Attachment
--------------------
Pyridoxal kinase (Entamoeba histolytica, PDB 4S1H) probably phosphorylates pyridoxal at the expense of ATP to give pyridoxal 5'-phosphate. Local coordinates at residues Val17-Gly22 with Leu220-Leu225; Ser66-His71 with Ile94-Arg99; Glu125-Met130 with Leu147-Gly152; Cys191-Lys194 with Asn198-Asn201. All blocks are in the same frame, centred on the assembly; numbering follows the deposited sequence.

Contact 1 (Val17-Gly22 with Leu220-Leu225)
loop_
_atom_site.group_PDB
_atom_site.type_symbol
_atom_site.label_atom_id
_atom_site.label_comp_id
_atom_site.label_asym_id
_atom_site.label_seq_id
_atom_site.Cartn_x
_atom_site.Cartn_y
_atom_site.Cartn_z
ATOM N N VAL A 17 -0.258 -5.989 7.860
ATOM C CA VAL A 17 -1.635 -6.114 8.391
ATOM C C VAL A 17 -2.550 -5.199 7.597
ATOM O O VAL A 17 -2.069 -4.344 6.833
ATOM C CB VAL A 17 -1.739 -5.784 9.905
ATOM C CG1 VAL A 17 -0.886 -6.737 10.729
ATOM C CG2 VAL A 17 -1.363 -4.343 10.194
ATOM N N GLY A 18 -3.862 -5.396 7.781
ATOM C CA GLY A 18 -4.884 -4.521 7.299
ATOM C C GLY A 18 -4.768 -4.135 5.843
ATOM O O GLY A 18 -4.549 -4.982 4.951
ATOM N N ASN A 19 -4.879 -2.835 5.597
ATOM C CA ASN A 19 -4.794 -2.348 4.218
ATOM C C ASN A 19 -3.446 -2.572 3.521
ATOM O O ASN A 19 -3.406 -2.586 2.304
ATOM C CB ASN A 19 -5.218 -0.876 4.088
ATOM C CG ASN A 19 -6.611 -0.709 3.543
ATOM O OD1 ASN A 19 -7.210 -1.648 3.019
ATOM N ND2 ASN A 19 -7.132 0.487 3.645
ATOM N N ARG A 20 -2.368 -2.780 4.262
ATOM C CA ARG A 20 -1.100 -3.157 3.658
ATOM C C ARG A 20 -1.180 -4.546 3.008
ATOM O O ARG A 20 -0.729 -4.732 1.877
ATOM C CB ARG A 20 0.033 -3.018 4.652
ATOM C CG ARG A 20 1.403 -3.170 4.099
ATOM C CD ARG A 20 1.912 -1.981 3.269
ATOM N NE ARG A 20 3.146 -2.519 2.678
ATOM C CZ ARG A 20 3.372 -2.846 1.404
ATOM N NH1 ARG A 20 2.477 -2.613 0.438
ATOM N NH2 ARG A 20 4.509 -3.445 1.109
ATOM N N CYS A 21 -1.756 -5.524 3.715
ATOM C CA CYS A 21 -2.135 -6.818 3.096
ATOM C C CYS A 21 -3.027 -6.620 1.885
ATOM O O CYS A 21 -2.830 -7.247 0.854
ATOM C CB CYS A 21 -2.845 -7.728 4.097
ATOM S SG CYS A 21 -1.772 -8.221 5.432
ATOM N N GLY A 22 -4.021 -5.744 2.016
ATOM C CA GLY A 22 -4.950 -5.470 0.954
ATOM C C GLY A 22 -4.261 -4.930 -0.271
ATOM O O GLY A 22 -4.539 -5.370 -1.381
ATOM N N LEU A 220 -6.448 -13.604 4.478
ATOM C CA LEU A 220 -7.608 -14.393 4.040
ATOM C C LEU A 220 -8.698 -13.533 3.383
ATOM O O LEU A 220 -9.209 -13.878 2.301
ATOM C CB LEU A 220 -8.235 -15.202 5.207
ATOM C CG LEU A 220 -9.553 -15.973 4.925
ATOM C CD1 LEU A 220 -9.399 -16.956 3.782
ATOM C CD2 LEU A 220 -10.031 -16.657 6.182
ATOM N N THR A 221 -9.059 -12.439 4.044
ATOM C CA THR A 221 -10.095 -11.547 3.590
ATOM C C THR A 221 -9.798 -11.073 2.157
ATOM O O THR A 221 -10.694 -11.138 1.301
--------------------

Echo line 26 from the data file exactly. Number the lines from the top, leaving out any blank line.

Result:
ATOM C C ASN A 19 -3.446 -2.572 3.521